Michael Chabon’s light little story achieves a lot with what seems at the outset not very much. Set on England’s sleepy South Downs towards the end of World War II, and starting off with little more than an old man who keeps bees, a wandering boy who doesn’t talk and a parrot that does, The Final Solution provides a murder mystery, some interesting food for thought on the relation between detection and fiction, and an imaginative “old age” for one of the icons of detective fiction. The tale only slowly and playfully reveals the identity of the detective to the reader – an engaging process of gradual revelation that detection and fiction share.
In this short strange novel, one finds ever more mysteries to discover. One mustn’t forget the mute German boy and his “talking” parrot – in itself an intriguing inversion, a lovely conundrum.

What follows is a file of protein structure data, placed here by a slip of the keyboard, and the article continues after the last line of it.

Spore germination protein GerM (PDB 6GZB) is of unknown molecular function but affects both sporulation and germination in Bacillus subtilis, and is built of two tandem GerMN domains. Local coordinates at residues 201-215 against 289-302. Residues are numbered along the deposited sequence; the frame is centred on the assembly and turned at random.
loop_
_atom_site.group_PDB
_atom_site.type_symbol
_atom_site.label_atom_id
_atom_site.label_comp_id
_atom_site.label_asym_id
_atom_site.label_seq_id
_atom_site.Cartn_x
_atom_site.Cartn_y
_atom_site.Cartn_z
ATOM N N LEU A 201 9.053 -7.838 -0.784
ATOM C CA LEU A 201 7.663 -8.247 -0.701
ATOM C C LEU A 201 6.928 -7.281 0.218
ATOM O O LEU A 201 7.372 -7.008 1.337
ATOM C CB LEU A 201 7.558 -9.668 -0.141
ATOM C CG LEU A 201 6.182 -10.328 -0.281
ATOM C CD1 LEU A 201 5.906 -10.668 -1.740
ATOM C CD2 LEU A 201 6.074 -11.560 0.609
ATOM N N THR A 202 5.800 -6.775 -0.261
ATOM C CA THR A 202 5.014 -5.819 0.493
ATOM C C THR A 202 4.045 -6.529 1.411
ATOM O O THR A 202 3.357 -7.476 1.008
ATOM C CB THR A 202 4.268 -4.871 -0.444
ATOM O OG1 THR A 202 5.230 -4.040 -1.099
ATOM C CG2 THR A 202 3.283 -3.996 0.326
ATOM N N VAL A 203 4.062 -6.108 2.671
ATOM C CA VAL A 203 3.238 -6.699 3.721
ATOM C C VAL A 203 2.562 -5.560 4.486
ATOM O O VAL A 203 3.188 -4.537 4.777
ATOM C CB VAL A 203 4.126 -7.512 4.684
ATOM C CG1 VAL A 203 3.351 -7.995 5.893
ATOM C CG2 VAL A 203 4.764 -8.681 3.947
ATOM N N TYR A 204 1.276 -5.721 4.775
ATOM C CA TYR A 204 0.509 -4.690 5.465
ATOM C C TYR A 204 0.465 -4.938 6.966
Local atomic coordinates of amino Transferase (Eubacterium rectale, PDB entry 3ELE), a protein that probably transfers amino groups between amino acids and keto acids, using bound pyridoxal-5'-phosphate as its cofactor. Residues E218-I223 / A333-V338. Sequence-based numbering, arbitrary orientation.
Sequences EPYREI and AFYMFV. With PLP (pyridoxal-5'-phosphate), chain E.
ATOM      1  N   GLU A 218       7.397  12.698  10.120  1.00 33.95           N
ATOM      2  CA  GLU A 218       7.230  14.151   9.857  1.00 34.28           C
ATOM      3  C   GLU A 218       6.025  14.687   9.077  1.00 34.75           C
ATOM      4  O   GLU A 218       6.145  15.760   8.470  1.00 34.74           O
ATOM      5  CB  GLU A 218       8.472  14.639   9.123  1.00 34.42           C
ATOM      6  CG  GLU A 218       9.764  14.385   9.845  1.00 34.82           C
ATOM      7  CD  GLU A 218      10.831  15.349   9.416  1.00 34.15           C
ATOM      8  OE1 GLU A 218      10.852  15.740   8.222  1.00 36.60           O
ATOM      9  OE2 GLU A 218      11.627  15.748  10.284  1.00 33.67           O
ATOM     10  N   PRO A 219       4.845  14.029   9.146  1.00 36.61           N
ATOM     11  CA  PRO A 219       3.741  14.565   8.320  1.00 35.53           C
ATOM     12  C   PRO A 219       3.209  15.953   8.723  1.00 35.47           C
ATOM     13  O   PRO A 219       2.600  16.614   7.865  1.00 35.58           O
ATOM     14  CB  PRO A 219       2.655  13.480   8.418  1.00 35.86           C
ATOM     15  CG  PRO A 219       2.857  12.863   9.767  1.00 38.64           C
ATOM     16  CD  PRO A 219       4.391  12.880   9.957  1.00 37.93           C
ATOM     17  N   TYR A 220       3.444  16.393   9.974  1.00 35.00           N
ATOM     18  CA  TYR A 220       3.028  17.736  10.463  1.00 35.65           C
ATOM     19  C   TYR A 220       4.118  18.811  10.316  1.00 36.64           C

Chabon won the 2001 Pulitzer Prize for The Amazing Adventures of Kavalier & Clay (an excellent novel, available at SMSA), while The Final Solution picked up the Aga Khan Prize for fiction in 2004. If one can see past the American spelling and one’s slightly unsettling awareness that the English setting and subject-matter have been “stolen” by an American writer, this brief touching work turns into a rewarding read.